We’re all looking at digital technologies and how powerful they are in shaping an organization’s future. If you read the press, you’d likely think that digital is all about the CMO-driven digital agenda for growth and changing the relationship with users (customers, employees and partners). But the press can be deceiving.
At Everest Group, we recently conducted research around digital tech implementations. One of the most interesting parts of this research is that we found that there are two ways to think about digital: digital for growth and digital for efficiency – how we operate, cut costs and make a business easier to run. Clearly there is a lot of work around both kinds of digital projects these days, and hopefully both extract a significant return on investments.
Which area gets the most funding green lights in the digital transformation journey – those IT group driving efficiencies or the marketing group driving growth?
A surprising finding of our research into the amount of money organizations spend on these projects is that they spend more money on digital for efficiency than digital for growth – in fact, quite a bit more. Our research revealed the top five areas of digital IT initiatives currently are:
- 60 percent - big data
- 60 percent - cloud infrastructure
- 58 percent - cybersecurity
- 30 percent - SaaS
- 29 percent - mobility and workforce enablement
Digital marketing initiatives (23 percent) ranked sixth in spend. If you look at all the other functions with digital impact in an organization, there is such a richer and bigger space than just customer interactions. It’s not that customer interactions are not important. But let’s not lose sight of the areas capturing a greater amount of spend in digital to improve efficiency.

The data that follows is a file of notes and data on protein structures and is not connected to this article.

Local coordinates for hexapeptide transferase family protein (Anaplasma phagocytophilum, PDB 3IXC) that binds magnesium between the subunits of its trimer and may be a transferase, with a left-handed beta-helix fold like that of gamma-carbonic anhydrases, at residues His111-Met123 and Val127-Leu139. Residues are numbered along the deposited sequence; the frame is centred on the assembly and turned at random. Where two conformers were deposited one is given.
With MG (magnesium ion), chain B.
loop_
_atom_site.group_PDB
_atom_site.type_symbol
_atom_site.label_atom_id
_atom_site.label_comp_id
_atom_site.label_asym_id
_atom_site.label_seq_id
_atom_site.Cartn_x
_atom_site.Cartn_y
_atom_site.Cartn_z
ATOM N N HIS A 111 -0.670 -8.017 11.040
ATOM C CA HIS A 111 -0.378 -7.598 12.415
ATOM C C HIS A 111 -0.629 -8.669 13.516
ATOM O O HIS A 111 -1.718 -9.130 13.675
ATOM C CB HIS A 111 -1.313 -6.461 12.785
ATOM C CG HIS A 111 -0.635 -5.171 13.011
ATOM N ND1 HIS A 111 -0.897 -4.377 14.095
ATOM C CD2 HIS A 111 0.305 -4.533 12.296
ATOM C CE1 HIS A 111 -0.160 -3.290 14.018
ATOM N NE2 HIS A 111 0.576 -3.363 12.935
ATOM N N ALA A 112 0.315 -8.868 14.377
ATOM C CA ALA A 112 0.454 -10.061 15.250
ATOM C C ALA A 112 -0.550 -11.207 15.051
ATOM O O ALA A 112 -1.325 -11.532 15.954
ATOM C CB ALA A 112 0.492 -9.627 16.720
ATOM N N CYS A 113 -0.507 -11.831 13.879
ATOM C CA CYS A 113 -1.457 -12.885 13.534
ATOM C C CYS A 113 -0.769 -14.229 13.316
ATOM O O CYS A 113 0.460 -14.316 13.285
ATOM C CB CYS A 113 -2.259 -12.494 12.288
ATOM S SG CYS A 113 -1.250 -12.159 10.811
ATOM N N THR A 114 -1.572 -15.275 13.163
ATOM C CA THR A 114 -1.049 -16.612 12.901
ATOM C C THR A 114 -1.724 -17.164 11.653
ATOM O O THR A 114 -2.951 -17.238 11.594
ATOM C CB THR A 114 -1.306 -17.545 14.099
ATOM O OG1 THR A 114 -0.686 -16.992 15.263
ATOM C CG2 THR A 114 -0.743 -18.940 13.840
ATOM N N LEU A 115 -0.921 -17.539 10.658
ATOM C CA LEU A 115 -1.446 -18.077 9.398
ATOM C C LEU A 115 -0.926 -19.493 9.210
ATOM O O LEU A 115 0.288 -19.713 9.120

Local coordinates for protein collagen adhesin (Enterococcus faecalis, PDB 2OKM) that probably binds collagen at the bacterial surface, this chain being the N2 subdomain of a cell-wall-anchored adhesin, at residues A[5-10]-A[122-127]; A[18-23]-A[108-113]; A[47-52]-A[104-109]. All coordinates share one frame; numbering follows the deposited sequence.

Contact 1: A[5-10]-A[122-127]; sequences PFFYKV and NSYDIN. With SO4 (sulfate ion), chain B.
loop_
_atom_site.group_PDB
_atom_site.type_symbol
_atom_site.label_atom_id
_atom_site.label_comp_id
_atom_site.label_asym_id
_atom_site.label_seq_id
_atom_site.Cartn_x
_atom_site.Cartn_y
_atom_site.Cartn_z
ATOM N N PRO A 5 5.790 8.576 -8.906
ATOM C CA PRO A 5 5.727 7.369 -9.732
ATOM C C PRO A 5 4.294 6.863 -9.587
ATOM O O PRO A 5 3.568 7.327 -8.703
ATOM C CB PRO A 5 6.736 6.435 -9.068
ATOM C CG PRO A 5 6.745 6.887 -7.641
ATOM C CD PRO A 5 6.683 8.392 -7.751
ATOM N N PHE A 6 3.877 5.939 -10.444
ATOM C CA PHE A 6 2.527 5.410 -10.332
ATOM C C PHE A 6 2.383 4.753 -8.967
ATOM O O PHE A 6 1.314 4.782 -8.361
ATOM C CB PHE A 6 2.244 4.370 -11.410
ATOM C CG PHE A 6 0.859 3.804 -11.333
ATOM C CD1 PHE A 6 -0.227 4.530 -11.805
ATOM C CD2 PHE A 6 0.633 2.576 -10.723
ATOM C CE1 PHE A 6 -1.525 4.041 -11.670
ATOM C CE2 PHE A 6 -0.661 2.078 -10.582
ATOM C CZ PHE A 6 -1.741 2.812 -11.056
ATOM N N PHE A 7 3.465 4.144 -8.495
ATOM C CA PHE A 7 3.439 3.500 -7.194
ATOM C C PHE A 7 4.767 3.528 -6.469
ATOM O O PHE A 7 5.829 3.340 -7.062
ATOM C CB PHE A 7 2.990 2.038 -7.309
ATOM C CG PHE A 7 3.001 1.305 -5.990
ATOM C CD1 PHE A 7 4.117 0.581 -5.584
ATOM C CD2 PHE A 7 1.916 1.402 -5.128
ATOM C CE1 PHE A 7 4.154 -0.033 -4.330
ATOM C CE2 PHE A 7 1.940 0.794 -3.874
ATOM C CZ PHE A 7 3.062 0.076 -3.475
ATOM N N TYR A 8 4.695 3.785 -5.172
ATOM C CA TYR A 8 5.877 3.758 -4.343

If you read the press, you likely also think there is a clash of interests between CIOs and CMOs and that the roles are converging. The media has become a breeding ground for articles and blogs predicting CIOs are becoming an endangered species.
I don’t believe the two roles will converge. Our research into digital tech spend potentially suggests they won’t. And at the end of the day, the CMO role is a very important function; but businesses won’t turn all IT over to a CMO-oriented executive.
However, I think CIOs and CMOs will become allies and work together more extensively.
Remember Spencer Johnson’s 1998 bestselling book, “Who Moved My Cheese?” Haw, one of the characters in the story, wrote a statement on the wall: “Movement in a new direction helps you find new cheese.” It was to remind himself that cheese grows old and we need to anticipate change.
Change happens in the business world because technology keeps moving the cheese. Value-minded CIOs and CMOs need to seize the chance with digital technologies and move in a new direction – to operate from new levels of thinking and develop a capability to adapt to change quickly.
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